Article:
A hospital in rural West Virginia is scrapping its entire computer system after this week’s cyberattack that impacted industries across the globe.
Princeton Community Hospital, located on the southern border of West Virginia, has been dealing with computer outages from the Petya attack since Tuesday, according to a post on the hospital’s Facebook page.
“Our data appears secure, intact, and not hacked into; yet we are unable to access the data from the old devices on the network,” the post read.
The hospital, which uses Meditech as its EHR vendor, plans to replace the infected computer system entirely, installing new hard drives on all connected devices, rebuilding its network and pulling in backup records. For now, medical staff are working primarily from pen and paper, although the hospital has placed several new computers in “strategic locations” throughout the facility to allow clinicians to access basic patient information from its EHR system.
The hospital maintained access to all inpatient and outpatient services, although it experienced some delays in radiology. Over the last several days, the ER continued to accept life-threatening medical cases, but diverted nonemergency ambulances, according to The Wall Street Journal. By Thursday morning, the ER was accepting all patients.
“We anticipate that within a few days, we will have significant functionality returned throughout the organization,” the hospital said on Thursday evening.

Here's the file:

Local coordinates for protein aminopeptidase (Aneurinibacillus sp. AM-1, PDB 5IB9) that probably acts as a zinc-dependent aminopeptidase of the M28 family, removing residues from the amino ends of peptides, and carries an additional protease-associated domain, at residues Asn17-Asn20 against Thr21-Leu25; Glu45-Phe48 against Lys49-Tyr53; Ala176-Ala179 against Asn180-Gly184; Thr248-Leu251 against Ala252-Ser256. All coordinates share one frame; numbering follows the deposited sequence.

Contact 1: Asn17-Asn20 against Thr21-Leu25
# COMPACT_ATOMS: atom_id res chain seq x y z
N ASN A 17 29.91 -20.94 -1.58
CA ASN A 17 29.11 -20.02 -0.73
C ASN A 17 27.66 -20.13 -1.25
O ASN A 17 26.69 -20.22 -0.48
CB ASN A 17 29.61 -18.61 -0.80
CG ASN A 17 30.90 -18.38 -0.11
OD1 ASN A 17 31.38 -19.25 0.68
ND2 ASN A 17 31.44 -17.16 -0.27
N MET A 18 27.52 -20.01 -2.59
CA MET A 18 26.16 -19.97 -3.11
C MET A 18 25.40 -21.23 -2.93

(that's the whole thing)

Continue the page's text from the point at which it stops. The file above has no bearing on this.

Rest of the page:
Princeton Community Hospital is the second medical facility in the U.S. to publicly reveal it has been affected by the cyberattack known as Petya. Heritage Valley Health System in Pennsylvania was also experiencing disruption from the malware attack this week, as well as New Jersey-based drugmaker, Merck. On Wednesday, the company said it had “contained the problem” and was working on recovery.
Providing an update on global hacking of computer network: pic.twitter.com/VodRaXltKS— Merck (@Merck) June 28, 2017
Nuance Healthcare, which provides speech recognition and medical transcription software for providers, was still working through disruptions from the attack. On Friday morning, the company posted a list of products that were not affected.
Meanwhile, cybersecurity researchers at Comae and Kaspersky Lab reported that the Petya attack was not ransomware, as most originally believed. Instead, the malware was identified as a “wiper,” which destroys data rather than encrypting it for a ransom.